Backing up using eSata disk

Hi all,

There was a recent question on our form on using eSata disk for backup, specifically concerning AHCI, eject, differences between AHCI and USB.

Because it’s quite a hot topic, I’ll repost the question and our reply here, so subscribers to this blog can stay up to date 🙂

My big issue is with eSATA and AHCI. Under Linux, if you get the AHCI driver installed properly, eSATA drives act like your typical USB plug ‘n play device. “mount” and ‘umount” work exactly the same way. But if you do not have the AHCI drive properly installed (you are still using the ATA_PIIX driver), the mounting of a removed eSATA drive, or even seeking a removed eSATA drive’s status, will cause your computer to come down around your ears.

Now under Windows, you have to unmount an eSATA drive by uninstalling it in the device manager. The little green eject device arrow is not eSATA/AHCI aware. I have no idea what will happen under Windows if you do not have the proper ICH* driver loaded.

AHCI is not USB.

My concerns:
1) are you AHCI aware?
2) Do you specifically address the differences between AHCI and USB?
3) What happens if you seek a removed eSATA drive’s status?

Our answer to this:

I have to say that our own testing confirms exactly your observations about AHCI and eSATA. We’ve done specific testing on a variety of machines and motherboards, and found that when AHCI works, it works, but it seems to be the exception rather than the rule.

BackupAssist is actually able to function with eSATA regardless of whether you have AHCI enabled or not. It’s designed to simply avoid many of the problems that you would experience, because it will:

  1. Before the backup, do a full hardware rescan, so that:
    1. If AHCI is enabled and a drive has been newly physically connected, the rescan has no effect because the drive is already present
    2. If AHCI is enabled and a drive has been soft-ejected (safely removed) then the rescan will inject it back into the system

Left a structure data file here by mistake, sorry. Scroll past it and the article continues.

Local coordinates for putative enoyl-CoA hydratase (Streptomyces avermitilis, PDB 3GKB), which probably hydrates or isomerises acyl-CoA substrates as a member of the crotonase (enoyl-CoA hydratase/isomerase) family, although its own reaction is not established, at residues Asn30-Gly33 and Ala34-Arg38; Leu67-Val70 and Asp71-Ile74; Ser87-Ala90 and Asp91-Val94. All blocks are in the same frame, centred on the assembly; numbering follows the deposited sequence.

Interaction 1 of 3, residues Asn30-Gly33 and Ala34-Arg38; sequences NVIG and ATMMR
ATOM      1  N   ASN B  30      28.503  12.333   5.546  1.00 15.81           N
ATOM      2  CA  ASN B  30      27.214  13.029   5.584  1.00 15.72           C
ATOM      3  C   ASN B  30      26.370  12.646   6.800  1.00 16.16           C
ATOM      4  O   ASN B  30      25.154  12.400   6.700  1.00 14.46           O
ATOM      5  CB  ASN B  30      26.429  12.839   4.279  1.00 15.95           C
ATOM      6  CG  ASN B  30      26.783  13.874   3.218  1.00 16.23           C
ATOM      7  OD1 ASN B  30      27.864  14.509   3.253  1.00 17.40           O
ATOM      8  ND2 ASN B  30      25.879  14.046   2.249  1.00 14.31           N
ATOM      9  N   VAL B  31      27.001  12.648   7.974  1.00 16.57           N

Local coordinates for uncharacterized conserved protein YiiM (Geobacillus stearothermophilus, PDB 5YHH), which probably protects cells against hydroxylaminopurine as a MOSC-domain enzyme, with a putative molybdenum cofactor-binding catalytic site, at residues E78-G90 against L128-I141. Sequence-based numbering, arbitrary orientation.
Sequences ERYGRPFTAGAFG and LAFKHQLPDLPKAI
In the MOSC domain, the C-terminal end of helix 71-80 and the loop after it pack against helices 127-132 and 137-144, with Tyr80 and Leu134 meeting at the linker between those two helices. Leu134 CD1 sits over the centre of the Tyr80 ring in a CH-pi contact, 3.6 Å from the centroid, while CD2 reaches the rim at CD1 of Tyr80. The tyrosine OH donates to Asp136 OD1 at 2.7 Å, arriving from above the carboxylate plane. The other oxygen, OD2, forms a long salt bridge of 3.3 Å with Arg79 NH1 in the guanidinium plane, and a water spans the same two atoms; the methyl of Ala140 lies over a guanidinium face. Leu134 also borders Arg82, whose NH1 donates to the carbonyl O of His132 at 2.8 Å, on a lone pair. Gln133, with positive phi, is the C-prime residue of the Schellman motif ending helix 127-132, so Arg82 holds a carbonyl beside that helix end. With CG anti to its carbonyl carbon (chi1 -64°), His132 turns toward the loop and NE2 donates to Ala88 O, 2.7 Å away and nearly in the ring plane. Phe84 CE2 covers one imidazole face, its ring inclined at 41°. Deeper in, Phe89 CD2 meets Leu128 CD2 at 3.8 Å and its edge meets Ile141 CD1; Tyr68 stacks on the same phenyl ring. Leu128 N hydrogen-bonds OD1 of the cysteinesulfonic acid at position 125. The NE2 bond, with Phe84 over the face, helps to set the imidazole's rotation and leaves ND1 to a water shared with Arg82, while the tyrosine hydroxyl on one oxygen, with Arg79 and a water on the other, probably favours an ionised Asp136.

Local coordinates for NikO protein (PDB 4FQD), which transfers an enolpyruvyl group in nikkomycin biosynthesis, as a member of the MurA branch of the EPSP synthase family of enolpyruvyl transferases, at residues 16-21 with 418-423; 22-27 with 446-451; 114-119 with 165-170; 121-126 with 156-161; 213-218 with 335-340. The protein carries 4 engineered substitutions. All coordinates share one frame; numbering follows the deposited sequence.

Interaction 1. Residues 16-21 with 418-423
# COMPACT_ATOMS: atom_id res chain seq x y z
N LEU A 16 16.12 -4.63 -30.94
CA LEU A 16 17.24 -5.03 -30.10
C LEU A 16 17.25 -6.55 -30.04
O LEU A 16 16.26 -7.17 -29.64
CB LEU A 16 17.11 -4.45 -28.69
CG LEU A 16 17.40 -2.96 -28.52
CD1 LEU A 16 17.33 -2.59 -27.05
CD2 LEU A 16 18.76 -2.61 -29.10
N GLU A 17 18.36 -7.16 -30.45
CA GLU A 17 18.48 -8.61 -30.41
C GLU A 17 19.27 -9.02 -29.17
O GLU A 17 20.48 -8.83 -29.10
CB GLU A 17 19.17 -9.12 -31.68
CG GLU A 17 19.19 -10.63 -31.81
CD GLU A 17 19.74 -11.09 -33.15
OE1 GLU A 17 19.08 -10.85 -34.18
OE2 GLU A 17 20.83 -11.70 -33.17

3. If AHCI is not enabled, any newly connected drives will be injected back into the system
  2. After the backup, it will do a safely remove hardware:
    1. Regardless of AHCI, the drive letter will disappear, and the device can be unplugged safely

Note that this method covers all cases that we know of, and appears to work flawlessly on all the hardware in our test lab (Server 2003 and 2008).

So to answer your questions

1. Yes, we’re AHCI aware, but it actually makes no difference for the reasons outlined above
2. Yes, we handle AHCI and USB, and we don’t even need AHCI to be activated in order for it to work. In the UI, if you click the “Detect” tab, it will do the hardware rescan to detect newly inserted drives.
3. This will never happen with BackupAssist because we eject the device after the backup.

Following from your Q3, if you DON’T use BackupAssist, and you unplug the device and AHCI isn’t installed, Windows sees a “ghost” copy of the drive and tries to cache changes, eventually getting into a big mess and rebooting or blue screening.

So the rule is: use BackupAssist’s features and there shouldn’t be any problems!

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